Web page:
Several readers have asked me, does it rain more at night than during the day?

I thought a perfect place to start was the Pacific Gas and Electric Co.’s Diablo Canyon Power Plant weather forecasts. And I got my answer.

After reviewing the last 25 years of forecast when the weather was unsettled, I discovered that we do receive more rain during the night than during the day.

There are a few factors to consider. First, there is less daylight during the winter months. On the first day of winter — Dec. 21 — we have about 14 hours and 15 minutes of nighttime and only nine hours and 45 minutes of daylight at our latitude.

Of course, as the winter progresses, the days become longer until the first day of spring, where daytime and nighttime are about equal. Another factor to consider is the San Joaquin Valley’s geography with coastal mountains to our west and the Sierra Nevada to the east.

Another factor is the development of thunderstorms in the Sierra Nevada, which often occur during the afternoon and evening hours due to surface heating. This condition often produces more rain during the daylight hours.

However, taking these factors into consideration, we still receive more rain during the night than during the day.

One reason is the top of the clouds cool during the night, allowing the air mass to reach its dew point more readily and producing greater amounts of precipitation. But the most interesting facet is there seems to be a greater occurrence of frontal passages (rain) near 9 p.m., with another peak about three hours before dawn. I have asked around to some other meteorologists why they thought this happened, and no one seemed to know. This may have to be left as a mystery.

Regardless of what it is, it does add to the amount of rain that we receive during the “0-dark” hours (this is an old Navy term to describe the early morning hours).

In the very near future, we will be able to track nighttime and daytime rainfall events much more accurately; a new spacecraft was successfully slung into orbit on March 1 from Cape Canaveral and will be the most revolutionary one yet, especially for those who live along the West Coast, and here’s why.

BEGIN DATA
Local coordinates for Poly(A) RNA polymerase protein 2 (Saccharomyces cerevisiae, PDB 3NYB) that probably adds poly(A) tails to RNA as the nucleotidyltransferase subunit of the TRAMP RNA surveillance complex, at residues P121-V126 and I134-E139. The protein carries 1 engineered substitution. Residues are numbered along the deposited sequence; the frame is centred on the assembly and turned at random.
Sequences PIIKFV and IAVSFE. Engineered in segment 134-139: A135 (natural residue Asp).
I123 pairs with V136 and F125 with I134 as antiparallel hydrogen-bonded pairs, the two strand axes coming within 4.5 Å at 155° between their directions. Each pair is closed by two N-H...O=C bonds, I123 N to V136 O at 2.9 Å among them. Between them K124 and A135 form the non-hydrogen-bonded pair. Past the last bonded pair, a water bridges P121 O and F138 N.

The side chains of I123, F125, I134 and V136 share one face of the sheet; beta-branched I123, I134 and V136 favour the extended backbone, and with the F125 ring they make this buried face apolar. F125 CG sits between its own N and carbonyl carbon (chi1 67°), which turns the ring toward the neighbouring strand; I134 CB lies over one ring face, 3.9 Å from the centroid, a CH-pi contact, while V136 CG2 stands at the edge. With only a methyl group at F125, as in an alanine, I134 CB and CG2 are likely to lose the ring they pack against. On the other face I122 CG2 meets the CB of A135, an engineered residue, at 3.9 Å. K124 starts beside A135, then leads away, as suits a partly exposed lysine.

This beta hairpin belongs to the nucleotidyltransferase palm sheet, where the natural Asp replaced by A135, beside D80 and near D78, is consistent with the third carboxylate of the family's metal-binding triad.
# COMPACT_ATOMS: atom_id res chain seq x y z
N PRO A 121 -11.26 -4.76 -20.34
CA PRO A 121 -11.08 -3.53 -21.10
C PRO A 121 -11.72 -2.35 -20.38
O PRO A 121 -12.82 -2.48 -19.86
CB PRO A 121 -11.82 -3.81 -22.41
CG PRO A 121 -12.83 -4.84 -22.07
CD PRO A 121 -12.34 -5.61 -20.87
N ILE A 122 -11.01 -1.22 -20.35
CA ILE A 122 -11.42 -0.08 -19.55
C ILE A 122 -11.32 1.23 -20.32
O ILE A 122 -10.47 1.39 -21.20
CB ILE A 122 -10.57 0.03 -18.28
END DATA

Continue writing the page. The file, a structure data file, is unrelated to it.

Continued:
Back on Nov. 19, 2016, an Atlas V rocket launch a National Oceanic and Atmospheric Administration’s next-generation weather satellite, GOES (Geostationary Operational Environmental Satellite)-R into geostationary orbit from Cape Canaveral. After it was in place, it was designated GOES-16. It’s also referred to as GOES-East.

The images of storms along the East Coast have been breathtaking. And that’s the problem; GOES-16 is position over the eastern United States and the Atlantic Ocean limiting its effectiveness along the West Coast. However, this is all about to change.

“The new GOES-S (now designated the GOES-17 since its geostationary orbit at 137W longitude) will give us a much better view of California compared to GOES-16 and will give us pictures every minute, both night and day.

“This will be revolutionary for meteorologists to see cloud movement and development, much like a flowing river, to assist in weather predictions and severe weather interpretation.” Eric Boldt, a warning coordination meteorologist with the NWS told me. I can’t wait to see the first images.

John Lindsey is Pacific Gas and Electric Co.’s Diablo Canyon Power Plant marine meteorologist and a media relations representative.